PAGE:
Some thoughts on Sunday’s Big Game
I was certainly surprised by the result. Even though I had watched Tampa’s defense stifle Drew Brees and Aaron Rodgers, I never expected them to do the same to Patrick Mahomes and all of his weapons. That was a ferocious, courageous performance by the Bucs’ D. They got consistent pressure to Mahomes, something every other team the Chiefs played this year struggled to do, while still bottling up Tyreek Hill and Travis Kelce. They kept the Chiefs from ever getting a consistent running attack going. In the fourth quarter, when you expect the team the Chiefs have been carving up through the first 45 minutes start to wilt, it was KC that looked gassed and Tampa that looked energized.
To me that was the key to the game. But obviously a lot of credit is due to Tom Brady. Once again he made many of us look dumb. If you told me that Tampa’s D would play that well, I could understand him having a workman-like, late Peyton Manning performance and guiding the Bucs to the win. But he was fantastic. It’s really mind-boggling how he can continue to do this, ESPECIALLY in his first year on a new team, in a new system, with new teammates. He sure picked the right demon to sell his soul to.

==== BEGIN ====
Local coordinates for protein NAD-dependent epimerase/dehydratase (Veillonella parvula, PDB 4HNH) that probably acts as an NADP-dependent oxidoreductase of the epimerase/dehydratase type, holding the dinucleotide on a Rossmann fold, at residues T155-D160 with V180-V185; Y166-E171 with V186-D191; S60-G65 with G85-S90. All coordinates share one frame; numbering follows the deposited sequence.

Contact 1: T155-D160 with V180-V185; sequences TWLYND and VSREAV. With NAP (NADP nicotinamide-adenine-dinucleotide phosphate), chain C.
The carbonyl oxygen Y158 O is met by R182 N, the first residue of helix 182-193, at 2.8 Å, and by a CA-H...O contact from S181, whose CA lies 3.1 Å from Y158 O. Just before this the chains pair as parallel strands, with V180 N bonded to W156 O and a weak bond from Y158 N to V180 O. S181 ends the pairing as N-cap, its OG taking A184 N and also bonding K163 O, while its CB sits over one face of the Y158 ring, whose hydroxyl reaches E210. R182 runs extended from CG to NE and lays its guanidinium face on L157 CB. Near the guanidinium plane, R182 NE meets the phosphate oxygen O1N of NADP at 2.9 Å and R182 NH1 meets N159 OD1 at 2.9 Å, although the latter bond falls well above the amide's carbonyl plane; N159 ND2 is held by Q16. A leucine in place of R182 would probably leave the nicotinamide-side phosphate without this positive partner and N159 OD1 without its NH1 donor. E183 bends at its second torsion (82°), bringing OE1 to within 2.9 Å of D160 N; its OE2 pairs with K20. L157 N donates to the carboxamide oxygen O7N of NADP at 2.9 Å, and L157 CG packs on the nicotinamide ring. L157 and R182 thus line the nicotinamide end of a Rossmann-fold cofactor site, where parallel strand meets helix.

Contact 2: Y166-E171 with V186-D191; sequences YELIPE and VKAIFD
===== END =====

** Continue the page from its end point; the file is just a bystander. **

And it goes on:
The biggest question to me this morning is how do we begin to separate Brady from Bill Belichick. It’s impossible to say that Belichick deserves no credit for coaching Brady to his first six Super Bowl wins. But last night’s result sure shifts the balance of power in that relationship.
Brady has been firmly established as the GOAT QB for a few years now. Last night he put the bar so far out into the stratosphere it’s difficult to imagine anyone catching him, at least in terms of Super Bowl wins.
The GOAT QB debate is such a tough one. Tom Brady is not the most gifted man to ever play his position. He’s not the most physically impressive. He’s not the most complete. He doesn’t possess the biggest arm. For much of his career Peyton Manning and Drew Brees were better than him. Mahomes and Aaron Rodgers are better than him today. But the fucker has seven Super Bowl titles and there is no amount of arguing that can dethrone him from the top of the quarterback mountain.
As it became more apparent that the Bucs would win, I started thinking about what this meant for Mahomes and the Chiefs. At first glance, this is a blip. In fact, I’m going on record to say, as long as he is healthy next year, Mahomes is going to go medieval on the NFL, break just about every single season QB record, and lead the Chiefs to a 16–0 regular season. The great ones harvest more anger from losing than happiness from winning, and I think he’s going to destroy everything in his path next year.